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    Boston will put up 50 posters on how to address Islamophobia

    Seeking to bolster its reputation of being inclusive, the city of Boston will post 50 signs aimed at diffusing Islamophobia.

    The public service announcement campaign was announced Monday by Mayor Martin J. Walsh’s office, and comes after San Francisco’s Bay Area Rapid Transit system did something similar.

    Starting Monday, the posters will be placed throughout Boston on public furniture — such as bus stops — over the next two weeks.

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    “These posters are one tool we have to send the message that all are welcome in Boston,” Walsh said in a statement. “Education is key to fighting intolerance, and these posters share a simple strategy for engaging with those around you.”

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    The posters, designed by the artist known as Maeril, gained popularity online after the November 2015 terror attacks in Paris. They give a step-by-step guide to diffusing situations where someone may be facing Islamophobia — or any other type of harassment — by encouraging bystanders to start up a conversation with those who are being targeted, and to ignore the person who is carrying out the harassment.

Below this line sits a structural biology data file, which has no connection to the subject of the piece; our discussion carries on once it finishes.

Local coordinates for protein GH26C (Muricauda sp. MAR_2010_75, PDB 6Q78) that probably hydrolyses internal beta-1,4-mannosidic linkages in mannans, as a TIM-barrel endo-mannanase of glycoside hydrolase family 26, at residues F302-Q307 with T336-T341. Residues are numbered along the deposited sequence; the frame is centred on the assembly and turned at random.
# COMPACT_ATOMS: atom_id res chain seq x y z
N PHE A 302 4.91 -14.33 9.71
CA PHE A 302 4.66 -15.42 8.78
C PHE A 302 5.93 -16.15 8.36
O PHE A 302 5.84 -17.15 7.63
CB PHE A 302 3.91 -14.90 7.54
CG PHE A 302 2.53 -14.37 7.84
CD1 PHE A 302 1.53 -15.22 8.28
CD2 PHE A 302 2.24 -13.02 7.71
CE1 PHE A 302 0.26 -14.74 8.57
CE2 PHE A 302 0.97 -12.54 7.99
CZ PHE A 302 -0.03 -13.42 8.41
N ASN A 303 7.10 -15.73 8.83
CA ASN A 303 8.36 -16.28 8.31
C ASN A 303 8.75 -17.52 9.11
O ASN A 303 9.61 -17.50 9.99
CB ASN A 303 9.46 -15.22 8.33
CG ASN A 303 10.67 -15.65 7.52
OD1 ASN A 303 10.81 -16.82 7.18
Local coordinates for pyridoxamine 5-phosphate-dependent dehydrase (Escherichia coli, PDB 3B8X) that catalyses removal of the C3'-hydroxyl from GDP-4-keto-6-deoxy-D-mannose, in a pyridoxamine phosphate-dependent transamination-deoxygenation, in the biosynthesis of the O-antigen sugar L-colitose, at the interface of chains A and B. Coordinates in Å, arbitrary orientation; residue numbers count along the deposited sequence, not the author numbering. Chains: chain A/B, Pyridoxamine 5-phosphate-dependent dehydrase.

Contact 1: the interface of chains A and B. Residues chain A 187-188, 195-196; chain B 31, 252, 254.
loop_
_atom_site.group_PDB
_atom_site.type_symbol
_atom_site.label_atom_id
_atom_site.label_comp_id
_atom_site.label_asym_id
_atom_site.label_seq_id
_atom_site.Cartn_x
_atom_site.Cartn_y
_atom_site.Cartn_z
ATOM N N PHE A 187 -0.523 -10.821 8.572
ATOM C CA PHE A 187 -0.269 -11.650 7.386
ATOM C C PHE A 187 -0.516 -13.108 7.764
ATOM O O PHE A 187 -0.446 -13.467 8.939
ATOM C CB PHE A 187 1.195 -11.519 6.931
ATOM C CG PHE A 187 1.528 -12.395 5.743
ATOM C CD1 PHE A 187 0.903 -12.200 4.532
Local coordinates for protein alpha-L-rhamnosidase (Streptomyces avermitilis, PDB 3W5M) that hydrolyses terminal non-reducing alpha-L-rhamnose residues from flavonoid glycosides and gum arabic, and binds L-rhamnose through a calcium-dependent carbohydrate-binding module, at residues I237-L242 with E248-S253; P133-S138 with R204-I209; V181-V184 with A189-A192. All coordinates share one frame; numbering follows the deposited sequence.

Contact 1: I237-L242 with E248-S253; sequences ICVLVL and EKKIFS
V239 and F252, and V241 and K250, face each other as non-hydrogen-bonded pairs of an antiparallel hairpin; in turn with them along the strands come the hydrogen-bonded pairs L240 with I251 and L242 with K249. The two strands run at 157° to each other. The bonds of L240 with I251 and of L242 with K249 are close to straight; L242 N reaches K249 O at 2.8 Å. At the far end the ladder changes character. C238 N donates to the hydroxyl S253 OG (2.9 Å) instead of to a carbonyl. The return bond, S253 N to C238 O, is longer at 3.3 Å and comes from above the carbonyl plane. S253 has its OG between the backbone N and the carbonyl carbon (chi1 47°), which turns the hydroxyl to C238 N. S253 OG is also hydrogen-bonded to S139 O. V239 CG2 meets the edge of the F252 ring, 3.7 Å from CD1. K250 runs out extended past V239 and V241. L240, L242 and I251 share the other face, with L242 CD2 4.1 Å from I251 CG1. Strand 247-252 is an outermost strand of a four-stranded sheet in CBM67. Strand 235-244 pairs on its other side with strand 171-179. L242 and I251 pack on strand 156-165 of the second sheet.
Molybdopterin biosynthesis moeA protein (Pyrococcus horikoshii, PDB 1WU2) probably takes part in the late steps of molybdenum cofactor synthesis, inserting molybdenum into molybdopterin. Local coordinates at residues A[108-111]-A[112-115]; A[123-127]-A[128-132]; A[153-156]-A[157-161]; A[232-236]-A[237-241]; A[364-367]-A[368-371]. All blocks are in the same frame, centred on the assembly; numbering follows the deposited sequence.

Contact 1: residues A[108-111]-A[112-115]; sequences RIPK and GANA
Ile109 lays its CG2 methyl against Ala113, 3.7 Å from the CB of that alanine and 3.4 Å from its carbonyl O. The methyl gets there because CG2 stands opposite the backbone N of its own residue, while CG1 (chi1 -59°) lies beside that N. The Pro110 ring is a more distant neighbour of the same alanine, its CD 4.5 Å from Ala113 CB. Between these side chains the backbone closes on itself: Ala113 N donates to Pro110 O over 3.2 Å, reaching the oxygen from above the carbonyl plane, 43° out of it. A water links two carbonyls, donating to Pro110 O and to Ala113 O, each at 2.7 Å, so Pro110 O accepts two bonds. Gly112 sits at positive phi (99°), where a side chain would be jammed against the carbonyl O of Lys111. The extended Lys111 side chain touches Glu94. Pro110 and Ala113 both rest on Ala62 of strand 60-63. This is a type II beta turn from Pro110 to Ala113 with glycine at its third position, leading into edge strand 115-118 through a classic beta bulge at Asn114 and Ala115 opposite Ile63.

“This campaign is designed to encourage de-escalation, offering a peaceful way to address harassment that bystanders may witness in public,” said Faisa Sharif, a neighborhood liaison within the mayor’s civic engagement cabinet. “This is a proactive, inclusive strategy anyone can use if they see harassment around them, and is another way Boston supports an inclusive city that welcomes each and every person.”

    The program comes after the city was approached by a woman whose sister had worked with San Francisco to have versions of the poster installed throughout their public transportation system. The city then approached the artist to adapt her design for use in Boston.

    “This initiative couldn’t come at a better time,” said Suzan El-Rayess, civic engagement director at the Islamic Society of Boston Cultural Center. “We encourage all of our fellow Bostonians to apply the approach in these posters to anyone targeted — whether Muslim, Latino or otherwise.”

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    This isn’t the first time Walsh and the city have tried to publicly welcome people of minority backgrounds or beliefs. In January, he lambasted President Trump’s threats to pull federal funding to sanctuary cities, pledging to shelter undocumented immigrants at City Hall as a last resort. He’s also visited local mosques to speak with residents and to deliver a passionate defense of religious diversity in the city.

    Here’s a look at the full poster:

    Handout